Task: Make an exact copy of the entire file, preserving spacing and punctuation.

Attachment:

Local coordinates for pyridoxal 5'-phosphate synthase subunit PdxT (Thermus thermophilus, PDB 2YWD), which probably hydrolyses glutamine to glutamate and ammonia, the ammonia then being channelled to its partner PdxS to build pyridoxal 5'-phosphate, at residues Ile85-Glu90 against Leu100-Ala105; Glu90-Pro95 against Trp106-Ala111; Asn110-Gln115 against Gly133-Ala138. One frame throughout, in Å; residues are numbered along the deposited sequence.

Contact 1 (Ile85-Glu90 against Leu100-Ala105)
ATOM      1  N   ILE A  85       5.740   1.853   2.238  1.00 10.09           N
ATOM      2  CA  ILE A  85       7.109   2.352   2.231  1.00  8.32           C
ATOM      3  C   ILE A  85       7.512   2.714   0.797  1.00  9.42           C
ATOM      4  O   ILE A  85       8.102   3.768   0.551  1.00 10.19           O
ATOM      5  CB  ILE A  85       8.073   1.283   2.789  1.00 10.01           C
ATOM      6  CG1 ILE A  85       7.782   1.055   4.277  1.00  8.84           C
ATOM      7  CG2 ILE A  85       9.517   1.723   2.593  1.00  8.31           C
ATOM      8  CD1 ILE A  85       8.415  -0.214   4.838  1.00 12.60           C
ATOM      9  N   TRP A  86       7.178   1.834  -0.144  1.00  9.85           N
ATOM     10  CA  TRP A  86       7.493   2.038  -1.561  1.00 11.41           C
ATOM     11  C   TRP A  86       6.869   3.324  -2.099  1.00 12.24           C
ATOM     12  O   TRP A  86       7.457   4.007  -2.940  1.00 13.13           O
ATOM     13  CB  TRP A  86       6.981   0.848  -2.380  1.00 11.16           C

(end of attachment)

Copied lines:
Local coordinates for pyridoxal 5'-phosphate synthase subunit PdxT (Thermus thermophilus, PDB 2YWD), which probably hydrolyses glutamine to glutamate and ammonia, the ammonia then being channelled to its partner PdxS to build pyridoxal 5'-phosphate, at residues Ile85-Glu90 against Leu100-Ala105; Glu90-Pro95 against Trp106-Ala111; Asn110-Gln115 against Gly133-Ala138. One frame throughout, in Å; residues are numbered along the deposited sequence.

Contact 1 (Ile85-Glu90 against Leu100-Ala105)
ATOM      1  N   ILE A  85       5.740   1.853   2.238  1.00 10.09           N
ATOM      2  CA  ILE A  85       7.109   2.352   2.231  1.00  8.32           C
ATOM      3  C   ILE A  85       7.512   2.714   0.797  1.00  9.42           C
ATOM      4  O   ILE A  85       8.102   3.768   0.551  1.00 10.19           O
ATOM      5  CB  ILE A  85       8.073   1.283   2.789  1.00 10.01           C
ATOM      6  CG1 ILE A  85       7.782   1.055   4.277  1.00  8.84           C
ATOM      7  CG2 ILE A  85       9.517   1.723   2.593  1.00  8.31           C
ATOM      8  CD1 ILE A  85       8.415  -0.214   4.838  1.00 12.60           C
ATOM      9  N   TRP A  86       7.178   1.834  -0.144  1.00  9.85           N
ATOM     10  CA  TRP A  86       7.493   2.038  -1.561  1.00 11.41           C
ATOM     11  C   TRP A  86       6.869   3.324  -2.099  1.00 12.24           C
ATOM     12  O   TRP A  86       7.457   4.007  -2.940  1.00 13.13           O
ATOM     13  CB  TRP A  86       6.981   0.848  -2.380  1.00 11.16           C